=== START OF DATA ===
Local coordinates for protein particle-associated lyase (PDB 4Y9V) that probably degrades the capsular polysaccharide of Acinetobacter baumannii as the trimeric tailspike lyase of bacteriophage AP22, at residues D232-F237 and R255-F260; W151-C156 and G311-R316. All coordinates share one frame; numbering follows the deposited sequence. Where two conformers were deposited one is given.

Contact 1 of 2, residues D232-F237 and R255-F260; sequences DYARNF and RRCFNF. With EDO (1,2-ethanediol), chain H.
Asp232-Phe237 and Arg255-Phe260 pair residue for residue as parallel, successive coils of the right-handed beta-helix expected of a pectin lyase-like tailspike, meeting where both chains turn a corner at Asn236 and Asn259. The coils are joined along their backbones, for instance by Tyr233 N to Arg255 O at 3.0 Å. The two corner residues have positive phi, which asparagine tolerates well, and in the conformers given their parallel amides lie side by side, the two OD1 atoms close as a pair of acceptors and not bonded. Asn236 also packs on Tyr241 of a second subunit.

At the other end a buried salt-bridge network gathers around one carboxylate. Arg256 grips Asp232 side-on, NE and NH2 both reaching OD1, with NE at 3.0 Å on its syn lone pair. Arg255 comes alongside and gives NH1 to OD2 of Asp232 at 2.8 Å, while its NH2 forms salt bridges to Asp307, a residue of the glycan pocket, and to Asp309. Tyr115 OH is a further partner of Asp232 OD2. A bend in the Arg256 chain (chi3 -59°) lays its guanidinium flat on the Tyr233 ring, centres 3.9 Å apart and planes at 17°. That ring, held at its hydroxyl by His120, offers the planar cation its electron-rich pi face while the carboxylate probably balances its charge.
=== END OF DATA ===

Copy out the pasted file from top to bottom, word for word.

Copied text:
Local coordinates for protein particle-associated lyase (PDB 4Y9V) that probably degrades the capsular polysaccharide of Acinetobacter baumannii as the trimeric tailspike lyase of bacteriophage AP22, at residues D232-F237 and R255-F260; W151-C156 and G311-R316. All coordinates share one frame; numbering follows the deposited sequence. Where two conformers were deposited one is given.

Contact 1 of 2, residues D232-F237 and R255-F260; sequences DYARNF and RRCFNF. With EDO (1,2-ethanediol), chain H.
Asp232-Phe237 and Arg255-Phe260 pair residue for residue as parallel, successive coils of the right-handed beta-helix expected of a pectin lyase-like tailspike, meeting where both chains turn a corner at Asn236 and Asn259. The coils are joined along their backbones, for instance by Tyr233 N to Arg255 O at 3.0 Å. The two corner residues have positive phi, which asparagine tolerates well, and in the conformers given their parallel amides lie side by side, the two OD1 atoms close as a pair of acceptors and not bonded. Asn236 also packs on Tyr241 of a second subunit.

At the other end a buried salt-bridge network gathers around one carboxylate. Arg256 grips Asp232 side-on, NE and NH2 both reaching OD1, with NE at 3.0 Å on its syn lone pair. Arg255 comes alongside and gives NH1 to OD2 of Asp232 at 2.8 Å, while its NH2 forms salt bridges to Asp307, a residue of the glycan pocket, and to Asp309. Tyr115 OH is a further partner of Asp232 OD2. A bend in the Arg256 chain (chi3 -59°) lays its guanidinium flat on the Tyr233 ring, centres 3.9 Å apart and planes at 17°. That ring, held at its hydroxyl by His120, offers the planar cation its electron-rich pi face while the carboxylate probably balances its charge.